Turn of the tide
Expo reveals headway and hurdles in China
THE multibillion-dollar deals done at the China International Import Expo in Shanghai this week show both how the nation is opening up and what barriers still remain.
The harvest from the first expo will bolster President Xi Jinping’s pledge to continue relaxing access to the world’s largest pool of consumers.
That’s underscored by the 350 or so deals signed by firms among the 3600 exhibitors, spanning from German industrial giant Siemens to oil major Saudi Aramco.
At the same time, interviews with dozens of executives trying to break into or expand in China, such as a Canadian maker of air purifiers or a German manufacturer of auto electronics, detail the huge variety of industry-specific barriers that have to be negotiated to gain that prize. Some industries are still closed entirely.
While that’s an old bugbear, it’s the threat of what former US treasury secretary Hank Paulson this week called a new Cold War between the world’s two biggest economies that makes Mr Xi’s follow-through on his new pledge all the more closely watched.
“What we want are concrete actions and a concrete timetable of reform,” European Union Chamber of Commerce Shanghai chairman Carlo Diego D’Andrea said following Mr Xi’s opening speech.
More than 350 deals were announced during the expo, which ran from November 5 to 8, with the majority coming in the energy sector.
The biggest batch was Sinopec’s $US45.6 billion ($62.8 billion) signing of import contracts with nearly 50 companies for oil and chemical products, among others.
Government enterprises in energy, shipbuilding, steelmaking, cars and other sectors dominated the purchasing, as Beijing used its political muscle in service of Mr Xi’s initiative.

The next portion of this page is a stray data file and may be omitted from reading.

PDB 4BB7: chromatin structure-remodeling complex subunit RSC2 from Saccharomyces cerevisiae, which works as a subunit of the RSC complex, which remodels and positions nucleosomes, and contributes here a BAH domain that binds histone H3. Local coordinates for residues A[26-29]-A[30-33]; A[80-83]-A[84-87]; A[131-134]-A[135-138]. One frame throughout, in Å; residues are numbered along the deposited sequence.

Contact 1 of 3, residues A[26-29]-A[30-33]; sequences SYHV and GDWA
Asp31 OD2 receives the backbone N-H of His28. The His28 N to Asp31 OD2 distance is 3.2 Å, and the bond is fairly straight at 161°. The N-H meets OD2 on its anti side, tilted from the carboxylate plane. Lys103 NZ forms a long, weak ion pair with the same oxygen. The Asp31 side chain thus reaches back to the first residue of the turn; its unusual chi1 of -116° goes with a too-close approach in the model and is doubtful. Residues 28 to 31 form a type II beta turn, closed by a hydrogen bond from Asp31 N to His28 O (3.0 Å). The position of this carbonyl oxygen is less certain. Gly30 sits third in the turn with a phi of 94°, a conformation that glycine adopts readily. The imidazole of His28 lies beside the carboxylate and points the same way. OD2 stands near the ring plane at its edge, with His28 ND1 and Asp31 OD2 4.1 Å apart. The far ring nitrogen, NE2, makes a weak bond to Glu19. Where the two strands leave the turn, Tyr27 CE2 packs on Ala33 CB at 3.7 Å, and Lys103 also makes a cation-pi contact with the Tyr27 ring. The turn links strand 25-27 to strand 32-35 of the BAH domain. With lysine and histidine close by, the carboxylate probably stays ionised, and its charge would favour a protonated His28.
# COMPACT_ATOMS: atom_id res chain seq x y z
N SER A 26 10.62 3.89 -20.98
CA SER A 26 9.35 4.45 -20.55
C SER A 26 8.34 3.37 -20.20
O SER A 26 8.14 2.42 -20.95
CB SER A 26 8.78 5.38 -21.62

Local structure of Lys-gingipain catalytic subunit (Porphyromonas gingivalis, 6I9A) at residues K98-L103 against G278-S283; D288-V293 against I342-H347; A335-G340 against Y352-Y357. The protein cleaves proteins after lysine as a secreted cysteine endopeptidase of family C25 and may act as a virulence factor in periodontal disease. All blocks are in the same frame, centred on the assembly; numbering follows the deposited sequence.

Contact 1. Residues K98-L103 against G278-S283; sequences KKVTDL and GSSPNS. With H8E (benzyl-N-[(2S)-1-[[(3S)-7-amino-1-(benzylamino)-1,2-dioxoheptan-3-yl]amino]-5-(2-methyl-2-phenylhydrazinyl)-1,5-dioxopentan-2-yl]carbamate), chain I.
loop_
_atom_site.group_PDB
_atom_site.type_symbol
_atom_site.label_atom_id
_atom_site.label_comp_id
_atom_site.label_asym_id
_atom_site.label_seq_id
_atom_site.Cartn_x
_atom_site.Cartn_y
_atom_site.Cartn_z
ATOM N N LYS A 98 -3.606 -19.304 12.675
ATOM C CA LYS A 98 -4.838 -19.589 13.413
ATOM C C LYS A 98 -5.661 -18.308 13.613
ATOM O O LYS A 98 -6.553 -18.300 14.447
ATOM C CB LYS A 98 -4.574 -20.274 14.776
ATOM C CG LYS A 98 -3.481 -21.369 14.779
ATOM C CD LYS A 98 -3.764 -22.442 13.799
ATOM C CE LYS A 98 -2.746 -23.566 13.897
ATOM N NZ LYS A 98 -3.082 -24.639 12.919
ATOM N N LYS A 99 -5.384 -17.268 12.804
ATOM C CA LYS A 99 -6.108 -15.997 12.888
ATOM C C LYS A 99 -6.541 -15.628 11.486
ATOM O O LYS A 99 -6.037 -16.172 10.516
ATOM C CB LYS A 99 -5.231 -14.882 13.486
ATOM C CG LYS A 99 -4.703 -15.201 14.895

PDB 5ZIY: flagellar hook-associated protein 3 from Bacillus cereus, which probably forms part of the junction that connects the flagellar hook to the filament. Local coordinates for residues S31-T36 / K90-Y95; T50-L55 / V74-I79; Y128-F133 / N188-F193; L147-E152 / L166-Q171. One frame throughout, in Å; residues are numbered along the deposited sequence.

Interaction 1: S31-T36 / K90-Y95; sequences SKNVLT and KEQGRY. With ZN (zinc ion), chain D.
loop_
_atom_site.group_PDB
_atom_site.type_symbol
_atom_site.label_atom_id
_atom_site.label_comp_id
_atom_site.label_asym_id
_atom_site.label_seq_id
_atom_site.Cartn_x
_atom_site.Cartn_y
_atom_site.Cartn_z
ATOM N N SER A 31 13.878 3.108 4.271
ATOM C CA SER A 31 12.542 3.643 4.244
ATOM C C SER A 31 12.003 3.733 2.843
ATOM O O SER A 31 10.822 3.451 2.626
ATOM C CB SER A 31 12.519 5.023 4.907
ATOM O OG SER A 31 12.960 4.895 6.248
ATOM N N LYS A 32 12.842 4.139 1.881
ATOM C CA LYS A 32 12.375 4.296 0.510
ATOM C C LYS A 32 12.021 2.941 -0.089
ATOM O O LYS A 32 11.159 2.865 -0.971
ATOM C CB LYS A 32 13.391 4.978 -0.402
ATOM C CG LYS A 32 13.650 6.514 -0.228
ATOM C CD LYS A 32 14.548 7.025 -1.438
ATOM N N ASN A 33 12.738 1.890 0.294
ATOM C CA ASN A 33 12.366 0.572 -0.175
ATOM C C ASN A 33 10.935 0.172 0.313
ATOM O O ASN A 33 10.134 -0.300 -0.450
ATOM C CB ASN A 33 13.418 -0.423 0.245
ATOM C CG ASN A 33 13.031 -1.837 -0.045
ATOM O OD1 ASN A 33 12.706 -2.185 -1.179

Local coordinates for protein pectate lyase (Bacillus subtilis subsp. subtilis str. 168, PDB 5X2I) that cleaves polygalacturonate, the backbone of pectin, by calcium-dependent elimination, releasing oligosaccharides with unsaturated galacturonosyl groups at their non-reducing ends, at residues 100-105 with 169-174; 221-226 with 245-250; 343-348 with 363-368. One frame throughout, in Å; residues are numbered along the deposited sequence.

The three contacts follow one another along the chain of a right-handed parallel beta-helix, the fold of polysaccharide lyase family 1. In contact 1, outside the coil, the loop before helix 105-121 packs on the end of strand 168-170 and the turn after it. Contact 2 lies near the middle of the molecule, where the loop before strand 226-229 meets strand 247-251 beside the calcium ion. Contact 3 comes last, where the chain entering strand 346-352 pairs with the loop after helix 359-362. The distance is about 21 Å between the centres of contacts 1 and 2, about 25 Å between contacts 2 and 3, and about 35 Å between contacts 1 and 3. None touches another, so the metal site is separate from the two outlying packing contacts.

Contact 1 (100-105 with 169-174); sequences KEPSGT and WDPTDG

The role of the state is at the core of the discontent with China’s economic policy that has led to the current standoff with the US.
The role of state-owned enterprises is familiar to Quebecbased Industrie Orkan, a firm that made its first connection with China at the height of the SARS outbreak in 2003, when its systems that allowed hospitals to quickly clean the air in rooms were used.
The firm now wanted to sell systems directly to Chinese hospitals, representative Liu Hao said.
The technology that Orkan commands, according to Mr Liu, can re-purpose a common hospital room into a germ-free room ready for procedures like craniotomy within two days.
The process of getting a licence to sell directly involves creating its own local rivalry: according to Mr Liu, Orkan first must sell some of its noncore technology and products to a Chinese state firm, then let the firm brand the products.
In return, the state firm applies for two licences: one for itself, one for Orkan.
“It’s an untapped market with tremendous potential and we don’t mind sharing it with another company if it gets us there,” Mr Liu said.
Sharing is a key part of an agreement signed on Tuesday by Florida-based Carnival — the world’s largest cruise ship operator — Italian ship builder Fincantieri and China State Shipbuilding for the purchase or construction of four cruise ships.
In order to help the Chinese shipyard gain the expertise needed to build cruise ships, Carnival’s long-time Italian partner will license its technology to the local state firm, thereby aiding Carnival’s quest to break into the market.
In other words, some companies are glad to jump through whatever hoops are necessary while waiting for delivery of reform.
Mr Xi also pledged this week to ease restrictions on foreign ownership in healthcare and education, without detailing further.
Admirers of Italian cruisers at the China International Import Expo in Shanghai.